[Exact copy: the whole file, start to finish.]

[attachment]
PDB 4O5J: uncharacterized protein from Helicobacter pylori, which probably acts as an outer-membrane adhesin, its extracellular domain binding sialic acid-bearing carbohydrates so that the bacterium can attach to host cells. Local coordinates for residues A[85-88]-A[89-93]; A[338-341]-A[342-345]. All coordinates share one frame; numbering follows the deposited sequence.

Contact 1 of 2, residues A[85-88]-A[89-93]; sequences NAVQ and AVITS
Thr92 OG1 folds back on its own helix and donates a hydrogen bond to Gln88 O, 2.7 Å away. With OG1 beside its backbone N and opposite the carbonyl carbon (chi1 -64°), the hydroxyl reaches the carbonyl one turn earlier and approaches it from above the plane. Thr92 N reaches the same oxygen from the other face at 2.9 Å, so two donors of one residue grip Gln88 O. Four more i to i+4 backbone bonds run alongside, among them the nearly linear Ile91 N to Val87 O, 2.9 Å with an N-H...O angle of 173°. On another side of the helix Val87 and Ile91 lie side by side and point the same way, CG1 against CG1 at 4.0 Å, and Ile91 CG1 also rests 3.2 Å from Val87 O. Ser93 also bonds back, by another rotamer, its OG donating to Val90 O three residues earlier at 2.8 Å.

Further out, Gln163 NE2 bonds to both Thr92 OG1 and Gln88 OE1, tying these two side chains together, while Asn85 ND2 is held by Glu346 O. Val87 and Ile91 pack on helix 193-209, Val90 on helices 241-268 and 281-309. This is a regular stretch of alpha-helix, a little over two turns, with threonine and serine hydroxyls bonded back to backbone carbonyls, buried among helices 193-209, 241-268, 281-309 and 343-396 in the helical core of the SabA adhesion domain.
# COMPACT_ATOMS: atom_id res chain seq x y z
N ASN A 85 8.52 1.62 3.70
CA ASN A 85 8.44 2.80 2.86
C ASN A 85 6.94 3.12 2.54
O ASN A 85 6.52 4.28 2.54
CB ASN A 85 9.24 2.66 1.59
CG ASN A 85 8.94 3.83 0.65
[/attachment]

PDB 4O5J: uncharacterized protein from Helicobacter pylori, which probably acts as an outer-membrane adhesin, its extracellular domain binding sialic acid-bearing carbohydrates so that the bacterium can attach to host cells. Local coordinates for residues A[85-88]-A[89-93]; A[338-341]-A[342-345]. All coordinates share one frame; numbering follows the deposited sequence.

Contact 1 of 2, residues A[85-88]-A[89-93]; sequences NAVQ and AVITS
Thr92 OG1 folds back on its own helix and donates a hydrogen bond to Gln88 O, 2.7 Å away. With OG1 beside its backbone N and opposite the carbonyl carbon (chi1 -64°), the hydroxyl reaches the carbonyl one turn earlier and approaches it from above the plane. Thr92 N reaches the same oxygen from the other face at 2.9 Å, so two donors of one residue grip Gln88 O. Four more i to i+4 backbone bonds run alongside, among them the nearly linear Ile91 N to Val87 O, 2.9 Å with an N-H...O angle of 173°. On another side of the helix Val87 and Ile91 lie side by side and point the same way, CG1 against CG1 at 4.0 Å, and Ile91 CG1 also rests 3.2 Å from Val87 O. Ser93 also bonds back, by another rotamer, its OG donating to Val90 O three residues earlier at 2.8 Å.

Further out, Gln163 NE2 bonds to both Thr92 OG1 and Gln88 OE1, tying these two side chains together, while Asn85 ND2 is held by Glu346 O. Val87 and Ile91 pack on helix 193-209, Val90 on helices 241-268 and 281-309. This is a regular stretch of alpha-helix, a little over two turns, with threonine and serine hydroxyls bonded back to backbone carbonyls, buried among helices 193-209, 241-268, 281-309 and 343-396 in the helical core of the SabA adhesion domain.
# COMPACT_ATOMS: atom_id res chain seq x y z
N ASN A 85 8.52 1.62 3.70
CA ASN A 85 8.44 2.80 2.86
C ASN A 85 6.94 3.12 2.54
O ASN A 85 6.52 4.28 2.54
CB ASN A 85 9.24 2.66 1.59
CG ASN A 85 8.94 3.83 0.65